Don’t spin out this sum­mer, keep trac­tion con­trol on

Antelope Valley Press (Sunday) - - Puzzles - BY RAY MAGLIOZZI

Dear Car Talk: Is it good to keep the trac­tion con­trol switch off in sum­mer driv­ing? — Sean Why would you do that, Sean? Trac­tion con­trol is kind of the flip side of anti-lock brakes. The anti-lock brak­ing sys­tem (ABS) measures the speed of each wheel. If you’re stop­ping the car, and one of the wheels sud­denly goes slower than the oth­ers, the ABS con­cludes that it’s locked up — which can cause you to lose con­trol of the car. So, it pulses the brake many times a sec­ond to give you max­i­mum stop­ping power just short of lock­ing up the wheel.

Trac­tion con­trol uses that same sys­tem to de­tect if one wheel is spin­ning faster than the oth­ers.

If it is, the sys­tem con­cludes that the wheel has lost trac­tion and is spin­ning, which can also lead to loss of con­trol of the ve­hi­cle. So, it uses the ABS to slow down that wheel un­til it re­gains trac­tion.

Nei­ther of th­ese sys­tems work un­less and un­til you need them. They’re al­ways on standby. And that’s the way you want them.

While snow or ice would be the most ob­vi­ous rea­sons for a wheel to spin, they’re not the only ones. A sum­mer rain, some leaked oil, or a patch of loose dirt or sand can cause a wheel to lose trac­tion. And when that hap­pens, you want your trac­tion con­trol to work.

Plus, there’s ab­so­lutely no down­side to leav­ing it on. You’re not “wast­ing” any­thing or wear­ing any­thing out. It’s in­ac­tive un­til it gets a sig­nal that a wheel is spin­ning. Turn­ing it off in the sum­mer would be like turn­ing off your home’s fire alarm when it’s rain­ing. Sure, you could. But why would you?

***

Dear Car Talk: I bought a Saturn Ion new in 2003, and it has been re­ally good to me.

Dur­ing one pe­riod of time, I ne­glected to check the oil or change it when I should have. I then no­ticed it run­ning a lit­tle rough, so I started chang­ing the oil reg­u­larly again.

Now, I no­tice that when I come to a stop in traf­fic and take off, smoke comes out of the tailpipe for a sec­ond or two. I hate to get rid of the car, be­cause, other than the smok­ing, it runs well.

I tried over-the-counter prod­ucts that are sup­posed to stop it from smok­ing, but they have not. Are there any stopsmok­ing prod­ucts that ac­tu­ally work? — Jesse

Ni­corette gum?

I’m not op­ti­mistic that you’re go­ing to find a $10-in-acan solution for this, Jesse. It sounds like you’re burn­ing oil. And the “mir­a­cle” prod­ucts at the auto parts store are re­ally de­signed more for leaks than oil burn­ing.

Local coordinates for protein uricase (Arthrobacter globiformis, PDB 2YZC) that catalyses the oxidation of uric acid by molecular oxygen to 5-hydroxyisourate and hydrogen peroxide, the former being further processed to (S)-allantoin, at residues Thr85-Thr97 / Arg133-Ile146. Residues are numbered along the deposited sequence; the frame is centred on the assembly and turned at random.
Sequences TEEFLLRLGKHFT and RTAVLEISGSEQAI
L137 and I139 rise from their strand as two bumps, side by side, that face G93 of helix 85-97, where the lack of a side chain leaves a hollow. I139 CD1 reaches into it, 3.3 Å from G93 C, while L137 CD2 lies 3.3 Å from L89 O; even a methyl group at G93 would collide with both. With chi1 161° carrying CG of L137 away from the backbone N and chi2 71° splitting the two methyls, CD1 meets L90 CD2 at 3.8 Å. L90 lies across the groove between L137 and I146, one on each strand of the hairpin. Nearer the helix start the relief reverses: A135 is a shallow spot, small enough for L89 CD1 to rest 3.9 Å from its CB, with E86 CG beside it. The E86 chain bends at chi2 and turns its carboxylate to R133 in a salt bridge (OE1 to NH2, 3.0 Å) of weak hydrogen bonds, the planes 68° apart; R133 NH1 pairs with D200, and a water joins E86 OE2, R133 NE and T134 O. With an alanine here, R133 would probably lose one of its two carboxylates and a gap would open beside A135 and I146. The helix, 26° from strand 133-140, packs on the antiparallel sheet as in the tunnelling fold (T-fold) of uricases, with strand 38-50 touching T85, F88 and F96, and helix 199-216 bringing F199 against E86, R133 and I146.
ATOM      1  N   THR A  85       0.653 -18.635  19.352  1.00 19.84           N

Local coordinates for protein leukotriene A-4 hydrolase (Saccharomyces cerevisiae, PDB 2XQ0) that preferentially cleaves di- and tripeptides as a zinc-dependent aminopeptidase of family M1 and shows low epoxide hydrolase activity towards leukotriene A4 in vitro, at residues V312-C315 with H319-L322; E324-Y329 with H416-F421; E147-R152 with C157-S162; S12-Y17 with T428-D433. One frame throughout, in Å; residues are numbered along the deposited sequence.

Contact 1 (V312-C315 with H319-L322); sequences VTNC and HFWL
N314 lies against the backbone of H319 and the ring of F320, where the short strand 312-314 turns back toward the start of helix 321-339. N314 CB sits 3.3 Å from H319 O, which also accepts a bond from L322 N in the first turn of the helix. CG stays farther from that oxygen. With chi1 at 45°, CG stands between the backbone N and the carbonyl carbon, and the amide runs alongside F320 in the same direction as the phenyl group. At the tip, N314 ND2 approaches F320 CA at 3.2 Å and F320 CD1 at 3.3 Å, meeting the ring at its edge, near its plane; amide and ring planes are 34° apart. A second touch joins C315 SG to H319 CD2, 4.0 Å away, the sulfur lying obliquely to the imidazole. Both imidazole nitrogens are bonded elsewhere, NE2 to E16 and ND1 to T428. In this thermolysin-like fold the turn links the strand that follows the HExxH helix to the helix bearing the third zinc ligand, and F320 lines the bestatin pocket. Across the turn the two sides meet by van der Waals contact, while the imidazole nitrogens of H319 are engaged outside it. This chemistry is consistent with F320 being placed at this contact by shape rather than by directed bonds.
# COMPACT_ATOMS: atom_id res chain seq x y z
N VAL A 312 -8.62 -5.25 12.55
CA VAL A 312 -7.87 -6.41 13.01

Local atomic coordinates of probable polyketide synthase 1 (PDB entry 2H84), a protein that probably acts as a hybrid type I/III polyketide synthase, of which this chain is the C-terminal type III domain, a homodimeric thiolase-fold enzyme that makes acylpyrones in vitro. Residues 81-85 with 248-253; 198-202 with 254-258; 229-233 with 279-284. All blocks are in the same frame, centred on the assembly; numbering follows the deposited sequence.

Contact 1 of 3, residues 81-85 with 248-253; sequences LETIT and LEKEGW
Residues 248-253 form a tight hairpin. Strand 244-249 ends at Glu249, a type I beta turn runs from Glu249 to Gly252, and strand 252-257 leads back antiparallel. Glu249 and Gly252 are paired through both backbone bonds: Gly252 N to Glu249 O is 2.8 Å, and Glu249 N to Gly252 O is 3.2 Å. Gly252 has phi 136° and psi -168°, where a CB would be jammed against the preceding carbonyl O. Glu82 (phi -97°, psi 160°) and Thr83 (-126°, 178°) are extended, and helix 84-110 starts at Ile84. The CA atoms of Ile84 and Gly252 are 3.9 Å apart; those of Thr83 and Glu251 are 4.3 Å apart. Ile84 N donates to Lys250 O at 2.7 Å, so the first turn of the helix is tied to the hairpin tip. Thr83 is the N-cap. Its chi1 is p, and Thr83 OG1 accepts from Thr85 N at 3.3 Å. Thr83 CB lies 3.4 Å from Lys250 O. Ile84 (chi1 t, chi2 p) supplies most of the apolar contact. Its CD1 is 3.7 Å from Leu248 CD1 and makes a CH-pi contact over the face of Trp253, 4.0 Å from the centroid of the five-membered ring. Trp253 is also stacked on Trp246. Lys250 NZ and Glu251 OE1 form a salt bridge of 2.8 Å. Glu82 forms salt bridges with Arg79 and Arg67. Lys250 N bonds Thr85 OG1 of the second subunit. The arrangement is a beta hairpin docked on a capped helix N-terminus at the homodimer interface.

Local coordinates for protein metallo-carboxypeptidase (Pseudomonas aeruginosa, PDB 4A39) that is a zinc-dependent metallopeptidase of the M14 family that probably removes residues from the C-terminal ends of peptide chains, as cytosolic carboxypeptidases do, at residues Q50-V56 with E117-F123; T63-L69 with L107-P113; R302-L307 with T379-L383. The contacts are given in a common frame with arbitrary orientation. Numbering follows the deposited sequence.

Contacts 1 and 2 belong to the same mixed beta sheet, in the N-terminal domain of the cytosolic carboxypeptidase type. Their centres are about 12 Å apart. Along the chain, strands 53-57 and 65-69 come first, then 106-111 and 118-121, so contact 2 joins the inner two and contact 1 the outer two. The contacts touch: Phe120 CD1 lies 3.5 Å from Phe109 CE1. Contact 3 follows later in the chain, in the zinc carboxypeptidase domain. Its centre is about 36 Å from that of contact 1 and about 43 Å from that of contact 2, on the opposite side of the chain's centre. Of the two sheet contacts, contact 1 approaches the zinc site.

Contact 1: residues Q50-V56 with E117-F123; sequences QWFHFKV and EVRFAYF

When they work (which is only oc­ca­sion­ally), they work by soft­en­ing up stiff, dried out rub­ber seals and — hopefully — get­ting them to seal again for a while.

I think it’s likely that a dozen years ago, when you ran the car out of oil, you did some dam­age to the pis­ton rings. And there’s noth­ing you can add to the crank­case that’s go­ing to fix those now.

Plus, the car is 16 years old. Even if you hadn’t had an oil “in­ci­dent” in the past, sim­ple old age and high mileage might have caused this by now.

So, don’t get down on your­self, Jesse. You got more years and miles out of this car than any­one at Saturn ever ex­pected you to. In fact, it’s prob­a­bly a rar­ity when you see an­other one of th­ese on the road. When you do, flag down the driver im­me­di­ately and form a sup­port group.

If you want to keep this thing on the road as long as pos­si­ble, the most im­por­tant thing you can do is the ex­act op­po­site of what you did in its early years. You now want to pay ex­tra at­ten­tion to your oil level and oil changes. Check your oil reg­u­larly, and top it up when it’s down half a quart. Also, change the oil ev­ery 3,000 miles or so, be­cause newer, cleaner oil will burn less quickly than old, dirty oil.

When that puff of blue smoke even­tu­ally be­comes a steady stream — like a con­trail from an F16 — that’ll be your cue that the end is nigh for the Ion, Jesse. Got a ques­tion about cars? Write to Ray in care of King Fea­tures, 628 Vir­ginia Drive, Orlando, FL 32803, or email by vis­it­ing the Car Talk web­site at www.cartalk.com.

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